This is a truly amazing nonfiction read. John Donne has always been a favored poet for me and this biography was an eye-opening learning experience that has extended my understanding of his poetry further than I thought possible. John Donne will forever be an enigma, a modern man existing in a medieval world. Was his conversion an honest appraisal of personal beliefs or a political maneuver? Was his marriage based in love or lust? Were his final years of religious emirsion based in guilt or true ...more
Donne is a difficult subject, but it's hard to define what "difficult" is a euphemism for. Did the indiscretions of this youth make him an earnest clergyman, or a sycophant? Was his conversion (no ordinary conversion) and later oratorical attitude sincere or was it based on guilt or the necessity of making a living? The poems that live after him reflect a life he all but renounced at the time of his death.

Stubb's research yields only lame excuses for Donne's irresponsibility to his family. Ann,
Jennifer (JC-S)
‘No man is an island entire of itself.’

In this biography, John Stubbs divides the life of John Donne (1572-1631) into three separate stages. During the first, he grows up (sows those famous wild oats) and then marries. During the second, he tries to obtain secular preferment. Finally, pushed by his friends, patrons and also by King James I, he takes holy orders, finds a religious vocation and becomes Dean of St Paul’s.

This biography provides details of the historical setting in which he lived, a
Substantial but concise guide to the life of John Donne. Captures the troubled man and his troubled times well enough to whet the appetite for the mountain of stuff available.
John Stubbs' research in John Donne: The Reformed Soul is so thorough that you will feel dropped into late 15th/early 16th century England. Littered and lined with historical comings-and-goings that bring to life the world of one of the English language's very best poets. The last fourth of the book suffers somewhat from becoming a bit too overextended in its' subjects latter years, but overall, a great read that should be given plenty of time to digest. Definitely a welcome volume on the booksh ...more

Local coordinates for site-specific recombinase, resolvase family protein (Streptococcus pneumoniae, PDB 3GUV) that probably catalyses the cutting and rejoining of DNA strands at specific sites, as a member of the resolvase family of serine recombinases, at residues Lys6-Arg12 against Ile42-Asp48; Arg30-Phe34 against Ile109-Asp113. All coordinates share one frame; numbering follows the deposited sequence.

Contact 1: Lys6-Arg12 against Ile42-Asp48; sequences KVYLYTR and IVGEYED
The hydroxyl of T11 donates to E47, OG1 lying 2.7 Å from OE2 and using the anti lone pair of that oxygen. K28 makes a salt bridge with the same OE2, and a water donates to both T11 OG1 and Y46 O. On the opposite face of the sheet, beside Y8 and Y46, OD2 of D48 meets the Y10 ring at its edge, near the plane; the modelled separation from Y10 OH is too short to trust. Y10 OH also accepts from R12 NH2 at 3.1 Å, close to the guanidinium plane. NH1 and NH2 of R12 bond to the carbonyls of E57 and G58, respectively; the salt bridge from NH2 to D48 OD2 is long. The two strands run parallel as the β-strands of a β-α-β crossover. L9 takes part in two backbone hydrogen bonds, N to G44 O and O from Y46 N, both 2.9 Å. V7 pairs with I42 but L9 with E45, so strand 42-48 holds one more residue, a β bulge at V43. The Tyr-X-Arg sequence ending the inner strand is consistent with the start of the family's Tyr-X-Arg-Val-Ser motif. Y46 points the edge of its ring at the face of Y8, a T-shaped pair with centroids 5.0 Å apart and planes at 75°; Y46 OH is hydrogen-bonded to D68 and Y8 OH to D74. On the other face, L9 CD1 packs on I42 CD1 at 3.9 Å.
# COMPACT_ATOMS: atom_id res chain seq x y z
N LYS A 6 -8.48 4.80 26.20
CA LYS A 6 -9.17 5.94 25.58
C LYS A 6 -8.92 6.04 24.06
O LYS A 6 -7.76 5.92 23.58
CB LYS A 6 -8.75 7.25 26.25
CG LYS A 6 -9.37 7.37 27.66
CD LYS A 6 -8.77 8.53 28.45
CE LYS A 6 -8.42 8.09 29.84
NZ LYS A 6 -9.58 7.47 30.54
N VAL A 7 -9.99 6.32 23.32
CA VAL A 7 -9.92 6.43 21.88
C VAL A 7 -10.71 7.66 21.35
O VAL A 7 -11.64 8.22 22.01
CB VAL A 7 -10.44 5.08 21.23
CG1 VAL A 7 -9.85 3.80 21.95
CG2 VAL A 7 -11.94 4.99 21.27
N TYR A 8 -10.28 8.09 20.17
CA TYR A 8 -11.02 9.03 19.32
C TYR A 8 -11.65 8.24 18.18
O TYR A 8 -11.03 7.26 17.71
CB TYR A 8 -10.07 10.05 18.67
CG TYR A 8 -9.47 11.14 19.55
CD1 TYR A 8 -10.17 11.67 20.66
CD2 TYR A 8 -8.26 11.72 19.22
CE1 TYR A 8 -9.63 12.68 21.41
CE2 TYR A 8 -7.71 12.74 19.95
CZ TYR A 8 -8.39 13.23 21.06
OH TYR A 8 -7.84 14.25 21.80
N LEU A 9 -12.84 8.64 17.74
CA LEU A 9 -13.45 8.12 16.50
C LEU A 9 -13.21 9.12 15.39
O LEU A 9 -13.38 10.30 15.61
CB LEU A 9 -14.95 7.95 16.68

Intriguing biography of a fascinatingly complex character. Donne gave us the famous lines: "no man is an island...; for whom the bell tolls," as well as poems like 'Death be not proud'. Stubbs rates him as perhaps the most influential English poet.

Despite this I must say I found this biography heavy going at times. I almost lost interest half way but in the second half of the book was marking pages and taking notes. Definitely worth the EB sale price I paid for it.
A very informative biography. The description of events and characters draws one into era of the late 1500's and early 1600's. A substantive account of this poet whose words still echo in the modern age. The narrative is well paced and helps to evoke the struggles of this man who was torn by desire and commitment. There is little analysis of his work but the stories of his life brought me new insights into his poetry. Overall, an engaging portrait.
Gloria monaghan
This is a wonderful look into 17th Century England, but also into highly detailed life of the lover/poet John Donne. The author seems to be somehow spiritually or telepathically connected to the dead poet. It is not merely a romantic approach to his life and work, but a careful scholarly study of his work and time period-fascinating.
Unfinished, but I am quite sure from bits I've read that when I read it I will be undone, yet have need of more. Basically, I desperately want this, and even more desperately need to finish it.
In college I took a course in English Renaissance Poetry and understood very little of it. This biography filled in a lot of holes.
If you enjoy Donne's poetry you will find this biography enjoyable. Even Donne was a young man, once.
Mark Zockoll
Not completely, but I probably won't touch it again for awhile!
Raoul Jones
Feb 07, 2008 Raoul Jones rated it 4 of 5 stars
Recommends it for: You
I'm no island.
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John Stubbs received his PhD in Renaissance literature from Cambridge University. His biography John Donne: The Reformed Soul was shortlisted for the Costa Award and won the Royal Society of Literature Jerwood Award. He lives in Slovenia.
More about John Stubbs...